Susan
The Adventures of Sohi: Mystery of Moon Island

yellowdog wrote 1076 days ago

Hi Dr Ajay,

This is a remarkable work you have written. It follows a logical progression of thought, that perhaps mirrors the reasons why someone would take up belief, as it explains and illustrates the logical, rational basis of the advent of these practices. The book has an instructional element with the summaries at the end of each chapter and this helped me decide that there was a market for this book in those struggling with a belief, or taking one up in earnest.

Of course others books recently which put forward the rational view, but unfortunately I think they only engage those who are non-religious. I was told once that you can change what someone thinks by logical argument, example etc, but it is impossible to change someone's beliefs because they are not based on fact. Perhaps your book which seems to be directed in an educational manner may have some effect and make an inroad into the consciousness of the deluded.

The terrible thing to me is that God believers do not see the harm and reduced view of humanity, and indeed nature and all things that exist. They view everything through the filter of `God's creation' and deny the inate scientific miracle of life around us. They cannot enjoy life of itself.

You may cover this - I have read that man's development of a neo cortex and self-consciousness stimulated a need for an authorative father figure - otherwise we are alone and responsible for our thoughts and actions.

I have an interest in these matters my self and despair at the religious component of our society. I explore these themes in a differnet manner in my work - perhaps the ultimate crime.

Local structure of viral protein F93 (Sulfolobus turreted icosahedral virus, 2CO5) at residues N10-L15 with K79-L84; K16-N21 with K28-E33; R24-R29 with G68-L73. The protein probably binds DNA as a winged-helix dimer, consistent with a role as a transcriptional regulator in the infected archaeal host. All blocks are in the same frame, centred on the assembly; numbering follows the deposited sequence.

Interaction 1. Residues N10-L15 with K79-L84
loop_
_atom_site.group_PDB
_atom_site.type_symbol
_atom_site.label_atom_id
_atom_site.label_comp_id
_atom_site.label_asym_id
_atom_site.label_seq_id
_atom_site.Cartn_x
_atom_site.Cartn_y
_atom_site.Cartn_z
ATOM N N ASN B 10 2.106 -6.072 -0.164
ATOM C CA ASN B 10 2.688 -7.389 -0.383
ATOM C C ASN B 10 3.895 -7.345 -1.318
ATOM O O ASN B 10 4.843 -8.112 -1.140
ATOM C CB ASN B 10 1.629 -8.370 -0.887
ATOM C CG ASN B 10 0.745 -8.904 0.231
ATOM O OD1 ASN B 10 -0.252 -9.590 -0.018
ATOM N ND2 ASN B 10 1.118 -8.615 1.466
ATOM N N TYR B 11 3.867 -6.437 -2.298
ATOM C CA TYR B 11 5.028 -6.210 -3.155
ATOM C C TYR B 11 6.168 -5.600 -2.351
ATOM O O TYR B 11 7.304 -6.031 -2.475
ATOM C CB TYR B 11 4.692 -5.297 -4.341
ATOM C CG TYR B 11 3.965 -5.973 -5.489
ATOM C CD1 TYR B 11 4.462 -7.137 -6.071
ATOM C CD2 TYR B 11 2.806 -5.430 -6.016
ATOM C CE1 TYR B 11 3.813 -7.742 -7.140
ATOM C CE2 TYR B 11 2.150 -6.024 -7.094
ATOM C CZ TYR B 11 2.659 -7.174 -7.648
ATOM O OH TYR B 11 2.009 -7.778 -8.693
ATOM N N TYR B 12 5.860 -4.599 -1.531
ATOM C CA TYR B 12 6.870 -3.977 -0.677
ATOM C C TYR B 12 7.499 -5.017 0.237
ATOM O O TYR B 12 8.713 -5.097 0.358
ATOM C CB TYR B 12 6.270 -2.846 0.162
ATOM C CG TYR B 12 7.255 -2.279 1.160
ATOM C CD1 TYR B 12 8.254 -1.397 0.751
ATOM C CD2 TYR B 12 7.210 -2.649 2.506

Once again, great work I will be backing it immediately.

All the best

Brian
I applaud your efforts, the work you have obviously put in developing this work and I am putting your book on my bookshelf immediately.

Stark Silvercoin wrote 1074 days ago

Man Made Gods: When, Why, & How is more of a non-fiction book, told in a way that is interesting enough to almost be fiction. In many ways, it’s a more interesting book than most fiction I’ve looked at recently.

Author Dr. Ajay Kansal has done a masterful job of putting forward his argument that God was invented by man. He shows the scientific reasons behind the creation of religion in a way that makes sense and follows the historical record. That a lot of research went into this book is evident and will be appreciated by readers. It was a fascinating read to tell the truth.

I will say that I am a Christian and I do believe in God. However, I was not offended by this book in anyway. In fact, if nothing else, I learned a lot about ancient times and how people thought. I could easily justify the existence of God (at least to myself) by simply saying that God had a hand in the development of everything described in this book. There are some people who will really take issue with it, however, I think any good debate needs the presentation of all sides and Dr. Ajay Kansal has presented his beautifully. There is little doubt that Man Made Gods would find a wide audience when published.

John Breeden II
Old Number Seven

Tarzan For Real wrote 612 days ago

Too bad I'm finding this now Ajay. I would have one hundred percent backed this book on your rise to the shelf. You take logical insight into deity worship with extremely strong literary references. Good job on the research.--JL "The Devil Of Black Bayou" & "The Wings of the Seraph"

SteveSeven wrote 656 days ago

Great book and timely with sentiments such as: 'Mankind has to conceive a global religion of humanity'. Full stars and full support for your well researched and written book. Kind regards, Steve.

Jack Fish wrote 761 days ago

Dear Doctor, this is very good book I backed it a long time agon I hopw you are having well luck with it.

Dr Ajay Kansal wrote 809 days ago

xxxxxxx

Gronkowski wrote 882 days ago

I read the first chapter and it is disturbing how you assume that people in the past were these brutish idiots unable to understand the world around them. It feels like I am reading something written in the 19th century. Other than that this seems like a interesting subject. Maybe you should start over and do some research? This could be a good book.

sisteroficarus wrote 892 days ago